A Short Meditation on Sofa Beds: A Conversation with Helen Grant

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Can you tell me a bit about A Short Meditation on Sofa Beds?

It’s a comic that does what it says on the tin, really – thinks about sofa beds. I moved to Paris in September to start my year abroad, and found myself taking up a ritual that had punctuated my mum’s daily existence when I was small: folding away and unfolding her bed. I’dnever really properly appreciated her situation as a single parent fudging solutions as she went along. I wanted to represent that odd, personal, slightly dark corner of family history somehow – it kept going round and round in my head – so one day I just sat myself down and sketched it all out. It was ultimately quite a slow development process, and by the time I’d finished all the illustrations and posted it on Instagram, I’d had to leave France because of the coronavirus. I wasn’t totally happy with the final draft, but I thought it was better to let it go rather than keeping tinkering around with it.

What is it about illustration that you like so much?

I always say I like art but I’m not massively art literate. I usually mean I like the pictures in books, and if I like any fine art it’s often because it looks like it would look nice in a book. I brought picture books with me to Cambridge in my first year because they felt like the most beautiful, warm, comforting, inspiring things I owned. A good illustrator will make any story a thousand times funnier, more powerful, more poignant. And I like the way illustrations can either agree with or challenge a writer. There’s something equally pleasing about a comic or graphic novel where the style of the art and words seem to completely harmonize together, and a novel whose picturesare far more playful and experimental than the sentences alone might suggest.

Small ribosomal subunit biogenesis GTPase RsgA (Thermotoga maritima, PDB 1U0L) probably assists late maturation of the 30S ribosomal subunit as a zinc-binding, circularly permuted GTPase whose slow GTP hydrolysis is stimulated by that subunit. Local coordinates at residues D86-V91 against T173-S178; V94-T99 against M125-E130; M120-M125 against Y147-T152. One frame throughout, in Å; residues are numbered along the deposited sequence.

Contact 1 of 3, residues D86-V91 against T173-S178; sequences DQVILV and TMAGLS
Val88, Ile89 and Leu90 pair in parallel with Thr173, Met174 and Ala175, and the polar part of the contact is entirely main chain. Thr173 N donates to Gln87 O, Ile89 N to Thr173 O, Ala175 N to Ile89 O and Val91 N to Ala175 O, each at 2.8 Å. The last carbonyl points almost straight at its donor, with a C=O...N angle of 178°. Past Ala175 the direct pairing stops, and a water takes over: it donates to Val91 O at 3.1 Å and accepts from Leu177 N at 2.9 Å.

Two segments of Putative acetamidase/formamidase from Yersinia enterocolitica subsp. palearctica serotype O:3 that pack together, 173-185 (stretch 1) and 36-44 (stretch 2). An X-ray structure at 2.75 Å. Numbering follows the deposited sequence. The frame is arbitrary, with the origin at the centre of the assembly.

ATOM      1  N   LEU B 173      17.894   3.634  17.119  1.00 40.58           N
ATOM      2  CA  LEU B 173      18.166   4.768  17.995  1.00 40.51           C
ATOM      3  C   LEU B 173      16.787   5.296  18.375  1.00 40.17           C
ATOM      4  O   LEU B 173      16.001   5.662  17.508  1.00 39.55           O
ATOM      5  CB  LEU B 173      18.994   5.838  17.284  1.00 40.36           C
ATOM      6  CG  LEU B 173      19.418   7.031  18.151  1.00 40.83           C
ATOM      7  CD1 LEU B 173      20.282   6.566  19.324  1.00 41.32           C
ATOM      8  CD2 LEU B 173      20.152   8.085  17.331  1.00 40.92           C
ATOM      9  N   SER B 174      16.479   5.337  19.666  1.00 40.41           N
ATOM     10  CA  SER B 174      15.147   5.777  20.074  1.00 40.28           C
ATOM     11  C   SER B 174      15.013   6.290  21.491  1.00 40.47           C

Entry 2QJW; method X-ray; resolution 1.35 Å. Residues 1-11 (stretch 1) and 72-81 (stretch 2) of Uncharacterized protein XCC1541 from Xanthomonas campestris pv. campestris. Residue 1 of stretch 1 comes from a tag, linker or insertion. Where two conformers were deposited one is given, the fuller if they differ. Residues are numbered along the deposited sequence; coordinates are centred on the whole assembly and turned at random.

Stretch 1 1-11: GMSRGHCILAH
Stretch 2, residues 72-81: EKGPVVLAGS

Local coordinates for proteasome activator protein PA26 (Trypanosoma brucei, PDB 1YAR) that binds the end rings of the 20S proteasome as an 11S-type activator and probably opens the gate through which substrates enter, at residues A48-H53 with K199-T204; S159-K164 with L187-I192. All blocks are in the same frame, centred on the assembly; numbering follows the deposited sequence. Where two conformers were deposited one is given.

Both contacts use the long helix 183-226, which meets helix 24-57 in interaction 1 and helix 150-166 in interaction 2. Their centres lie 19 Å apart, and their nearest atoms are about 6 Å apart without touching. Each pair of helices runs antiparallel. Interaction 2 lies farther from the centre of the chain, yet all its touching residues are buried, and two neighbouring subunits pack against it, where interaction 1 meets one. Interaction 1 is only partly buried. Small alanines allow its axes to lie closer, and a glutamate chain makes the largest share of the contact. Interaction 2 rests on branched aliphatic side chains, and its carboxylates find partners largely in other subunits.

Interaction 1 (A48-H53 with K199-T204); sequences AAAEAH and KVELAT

How has getting creative helped you out in times of crisis?

I can’t think of anything else as simultaneously soothing and infuriating as art. It’s like putting my brain in a different box. It gives me technical problems I can solve rather than real world problems that are out of my hands. I really struggled living on my own in France, and rediscovering drawing and painting in that time was the biggest saviour. I drafted cartoons on post-its at my desk at work and absorbed myself with more complicated pieces at home. It let me feel proud of myself and my output and hopeful about my capacity to improve.

What advice would you give to someone who wants to give it a go?

Expose yourself to a huge mixture of artists and styles! That’s what makes Instagram so brilliant. It’s so freeing to be able to see the bajillion different ways of going about making art. I think artists like Ruby Etc. and David Shrigley are really interesting here because their work doesn’t *look*intimidatingly technical. As a beginner you can immediately see that you don’t have to aim to end up at some terrifying hyperrealism for your output to be meaningful and exciting. And I’d also say that playing around with materials in a kind of abstract way can be really fulfilling. Paint in a colour you like and try out different shapes and lines. And look at little patterns and details in art that you really like. Make them yours.

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